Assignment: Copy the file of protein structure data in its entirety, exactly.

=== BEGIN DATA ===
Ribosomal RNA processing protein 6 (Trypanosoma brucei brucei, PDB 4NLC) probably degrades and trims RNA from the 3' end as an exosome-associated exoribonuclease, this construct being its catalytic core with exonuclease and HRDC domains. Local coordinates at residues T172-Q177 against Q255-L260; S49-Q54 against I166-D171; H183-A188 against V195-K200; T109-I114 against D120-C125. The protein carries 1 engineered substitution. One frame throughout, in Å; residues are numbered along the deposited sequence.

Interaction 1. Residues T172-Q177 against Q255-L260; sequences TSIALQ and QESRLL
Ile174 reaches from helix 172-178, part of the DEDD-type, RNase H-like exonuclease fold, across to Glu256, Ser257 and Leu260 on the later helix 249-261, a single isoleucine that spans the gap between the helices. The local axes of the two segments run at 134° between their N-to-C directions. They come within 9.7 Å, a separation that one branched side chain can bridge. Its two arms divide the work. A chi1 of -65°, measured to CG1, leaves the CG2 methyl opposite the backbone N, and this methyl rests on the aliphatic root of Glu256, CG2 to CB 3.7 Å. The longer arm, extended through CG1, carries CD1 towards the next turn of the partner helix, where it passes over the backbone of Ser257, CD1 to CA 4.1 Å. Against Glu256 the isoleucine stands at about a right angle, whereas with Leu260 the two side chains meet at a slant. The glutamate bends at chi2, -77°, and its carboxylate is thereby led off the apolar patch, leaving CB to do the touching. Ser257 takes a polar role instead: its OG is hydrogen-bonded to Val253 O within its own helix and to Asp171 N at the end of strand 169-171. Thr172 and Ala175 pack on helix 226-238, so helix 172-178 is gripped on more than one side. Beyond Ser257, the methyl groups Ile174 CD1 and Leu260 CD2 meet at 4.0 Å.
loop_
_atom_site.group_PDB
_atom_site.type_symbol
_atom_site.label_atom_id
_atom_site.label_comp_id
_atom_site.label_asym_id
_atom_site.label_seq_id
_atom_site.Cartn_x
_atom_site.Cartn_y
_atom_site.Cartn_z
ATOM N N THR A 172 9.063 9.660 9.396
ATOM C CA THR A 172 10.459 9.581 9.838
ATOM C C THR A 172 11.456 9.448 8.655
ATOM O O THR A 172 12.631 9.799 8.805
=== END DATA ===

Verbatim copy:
Ribosomal RNA processing protein 6 (Trypanosoma brucei brucei, PDB 4NLC) probably degrades and trims RNA from the 3' end as an exosome-associated exoribonuclease, this construct being its catalytic core with exonuclease and HRDC domains. Local coordinates at residues T172-Q177 against Q255-L260; S49-Q54 against I166-D171; H183-A188 against V195-K200; T109-I114 against D120-C125. The protein carries 1 engineered substitution. One frame throughout, in Å; residues are numbered along the deposited sequence.

Interaction 1. Residues T172-Q177 against Q255-L260; sequences TSIALQ and QESRLL
Ile174 reaches from helix 172-178, part of the DEDD-type, RNase H-like exonuclease fold, across to Glu256, Ser257 and Leu260 on the later helix 249-261, a single isoleucine that spans the gap between the helices. The local axes of the two segments run at 134° between their N-to-C directions. They come within 9.7 Å, a separation that one branched side chain can bridge. Its two arms divide the work. A chi1 of -65°, measured to CG1, leaves the CG2 methyl opposite the backbone N, and this methyl rests on the aliphatic root of Glu256, CG2 to CB 3.7 Å. The longer arm, extended through CG1, carries CD1 towards the next turn of the partner helix, where it passes over the backbone of Ser257, CD1 to CA 4.1 Å. Against Glu256 the isoleucine stands at about a right angle, whereas with Leu260 the two side chains meet at a slant. The glutamate bends at chi2, -77°, and its carboxylate is thereby led off the apolar patch, leaving CB to do the touching. Ser257 takes a polar role instead: its OG is hydrogen-bonded to Val253 O within its own helix and to Asp171 N at the end of strand 169-171. Thr172 and Ala175 pack on helix 226-238, so helix 172-178 is gripped on more than one side. Beyond Ser257, the methyl groups Ile174 CD1 and Leu260 CD2 meet at 4.0 Å.
loop_
_atom_site.group_PDB
_atom_site.type_symbol
_atom_site.label_atom_id
_atom_site.label_comp_id
_atom_site.label_asym_id
_atom_site.label_seq_id
_atom_site.Cartn_x
_atom_site.Cartn_y
_atom_site.Cartn_z
ATOM N N THR A 172 9.063 9.660 9.396
ATOM C CA THR A 172 10.459 9.581 9.838
ATOM C C THR A 172 11.456 9.448 8.655
ATOM O O THR A 172 12.631 9.799 8.805